It is important to note that there is no scientific controversy about the legitimacy of evolution or global climate change. These scientific concepts have repeatedly been tested and grown stronger with each evaluation. Any controversy around these concepts is political, not scientific. Indeed, evolution is a core principle that helps to explain biology and informs the development of biology-based products and services, including pharmaceuticals, food and biotechnology.
To offset the oft-expressed, but totally bizarre, belief that expert scientists are biased and are simply promoting their own narrow self-interests by articulating their position, two major national teacher organizations have also weighed in. The positions taken by both the National Association of Geoscience Teachers (NAGT) and the National Earth Science Teachers Association (NESTA) are absolutely unambiguous. Consider what NAGT had to say:
the scientific theory of evolution should be taught to students of all grade levels as a unifying concept without distraction of non-scientific or anti-scientific influence....[T]he content of science consists of peer-reviewed, tested and confirmed results, not debates based on political or religious convictions. We are convinced that rigorous science education in Tennessee is badly served by SB 893 or HB 368, and we urge Tennessee's representatives, state senators and governor to reject this legislation.
The NESTA statement is equally powerful:
evolution is central to biology and to the earth sciences and that it is an essential component of science classes...While scientific research continues to illuminate how evolution and climate change influence the world around us, there is no scientific debate about whether they do so, and these bills are wrong to suggest otherwise....HB 368 and SB 893 would damage the scientific preparation of Tennessee's students, harm Tennessee's national reputation, and weaken its efforts to participate in the 21st century economy.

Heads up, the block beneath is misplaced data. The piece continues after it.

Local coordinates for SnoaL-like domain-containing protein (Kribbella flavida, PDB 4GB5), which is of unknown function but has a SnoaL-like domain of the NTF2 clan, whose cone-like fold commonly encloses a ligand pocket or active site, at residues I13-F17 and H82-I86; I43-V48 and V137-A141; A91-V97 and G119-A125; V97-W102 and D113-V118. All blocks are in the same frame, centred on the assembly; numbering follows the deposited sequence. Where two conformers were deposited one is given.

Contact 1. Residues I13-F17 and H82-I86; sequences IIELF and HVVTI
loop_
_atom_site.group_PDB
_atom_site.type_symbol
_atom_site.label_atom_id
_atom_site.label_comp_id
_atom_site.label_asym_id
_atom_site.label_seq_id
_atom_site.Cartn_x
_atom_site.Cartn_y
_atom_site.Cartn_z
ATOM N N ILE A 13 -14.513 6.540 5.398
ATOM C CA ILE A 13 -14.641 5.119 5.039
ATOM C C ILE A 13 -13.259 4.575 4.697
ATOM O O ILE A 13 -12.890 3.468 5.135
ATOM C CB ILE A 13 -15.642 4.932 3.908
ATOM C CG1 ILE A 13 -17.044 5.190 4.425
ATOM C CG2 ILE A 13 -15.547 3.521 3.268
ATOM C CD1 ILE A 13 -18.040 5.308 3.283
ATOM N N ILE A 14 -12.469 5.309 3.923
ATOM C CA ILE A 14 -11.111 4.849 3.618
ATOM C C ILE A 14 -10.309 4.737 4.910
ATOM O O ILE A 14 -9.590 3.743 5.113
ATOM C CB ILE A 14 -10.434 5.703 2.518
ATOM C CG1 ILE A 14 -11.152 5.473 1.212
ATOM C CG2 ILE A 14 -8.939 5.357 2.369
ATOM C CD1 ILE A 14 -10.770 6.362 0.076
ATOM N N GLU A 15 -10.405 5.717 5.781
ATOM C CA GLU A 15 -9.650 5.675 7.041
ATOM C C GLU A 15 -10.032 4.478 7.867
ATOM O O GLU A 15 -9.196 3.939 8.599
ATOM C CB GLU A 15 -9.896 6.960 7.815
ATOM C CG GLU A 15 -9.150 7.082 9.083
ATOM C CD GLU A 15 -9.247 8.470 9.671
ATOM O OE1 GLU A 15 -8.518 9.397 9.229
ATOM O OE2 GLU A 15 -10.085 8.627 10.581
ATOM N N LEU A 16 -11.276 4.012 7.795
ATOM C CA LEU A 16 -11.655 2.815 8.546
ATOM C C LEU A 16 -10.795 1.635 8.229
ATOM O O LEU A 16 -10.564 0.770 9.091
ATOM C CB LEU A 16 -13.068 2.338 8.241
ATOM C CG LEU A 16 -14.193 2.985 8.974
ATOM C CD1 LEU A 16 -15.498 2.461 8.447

One of the things that's so important to note is that it's not just biologists who are worried about anti-evolution bills of this sort. (How crazy it is to have to write a sentence like the last one! Many of our elected officials think that biologists are simply another special interest when they articulate the core principles of their discipline. And, as with any special interest, they can be ignored if there are more votes, or more dollars, coming from other sources, even if the consequences might destroy a state's education system.) The basic premises of evolution impact the sciences broadly, both because evolution is so central to a meaningful understanding of science and because the attacks on evolution at their core demonstrate willful ignorance of what the scientific method is all about. These anti-evolution bills undercut any hope that we might produce a scientifically literate citizenry, one which is comprised of people who are capable of placing ideas on the continuum from science through non-science to nonsense.